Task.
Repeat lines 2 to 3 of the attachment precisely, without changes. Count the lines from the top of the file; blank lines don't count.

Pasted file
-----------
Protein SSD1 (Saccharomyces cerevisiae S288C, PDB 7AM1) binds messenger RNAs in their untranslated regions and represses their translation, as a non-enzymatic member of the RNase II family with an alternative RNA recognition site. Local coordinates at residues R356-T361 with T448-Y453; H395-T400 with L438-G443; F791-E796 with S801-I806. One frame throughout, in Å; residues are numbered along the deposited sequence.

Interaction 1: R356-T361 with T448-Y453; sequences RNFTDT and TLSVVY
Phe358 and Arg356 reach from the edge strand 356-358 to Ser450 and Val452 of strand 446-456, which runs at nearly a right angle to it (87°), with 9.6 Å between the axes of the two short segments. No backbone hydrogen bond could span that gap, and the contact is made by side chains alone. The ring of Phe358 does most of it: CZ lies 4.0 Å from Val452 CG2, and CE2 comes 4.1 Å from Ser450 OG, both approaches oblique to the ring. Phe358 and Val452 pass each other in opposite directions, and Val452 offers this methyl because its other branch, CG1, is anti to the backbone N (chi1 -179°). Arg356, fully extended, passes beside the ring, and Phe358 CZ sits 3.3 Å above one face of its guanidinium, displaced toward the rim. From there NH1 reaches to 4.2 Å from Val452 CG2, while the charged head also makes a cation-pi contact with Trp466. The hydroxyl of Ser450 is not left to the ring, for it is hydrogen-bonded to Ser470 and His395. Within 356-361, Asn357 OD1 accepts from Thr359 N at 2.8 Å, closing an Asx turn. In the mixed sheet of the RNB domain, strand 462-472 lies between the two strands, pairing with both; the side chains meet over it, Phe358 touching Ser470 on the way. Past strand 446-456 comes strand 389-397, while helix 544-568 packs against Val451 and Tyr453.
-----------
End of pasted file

Interaction 1: R356-T361 with T448-Y453; sequences RNFTDT and TLSVVY
Phe358 and Arg356 reach from the edge strand 356-358 to Ser450 and Val452 of strand 446-456, which runs at nearly a right angle to it (87°), with 9.6 Å between the axes of the two short segments. No backbone hydrogen bond could span that gap, and the contact is made by side chains alone. The ring of Phe358 does most of it: CZ lies 4.0 Å from Val452 CG2, and CE2 comes 4.1 Å from Ser450 OG, both approaches oblique to the ring. Phe358 and Val452 pass each other in opposite directions, and Val452 offers this methyl because its other branch, CG1, is anti to the backbone N (chi1 -179°). Arg356, fully extended, passes beside the ring, and Phe358 CZ sits 3.3 Å above one face of its guanidinium, displaced toward the rim. From there NH1 reaches to 4.2 Å from Val452 CG2, while the charged head also makes a cation-pi contact with Trp466. The hydroxyl of Ser450 is not left to the ring, for it is hydrogen-bonded to Ser470 and His395. Within 356-361, Asn357 OD1 accepts from Thr359 N at 2.8 Å, closing an Asx turn. In the mixed sheet of the RNB domain, strand 462-472 lies between the two strands, pairing with both; the side chains meet over it, Phe358 touching Ser470 on the way. Past strand 446-456 comes strand 389-397, while helix 544-568 packs against Val451 and Tyr453.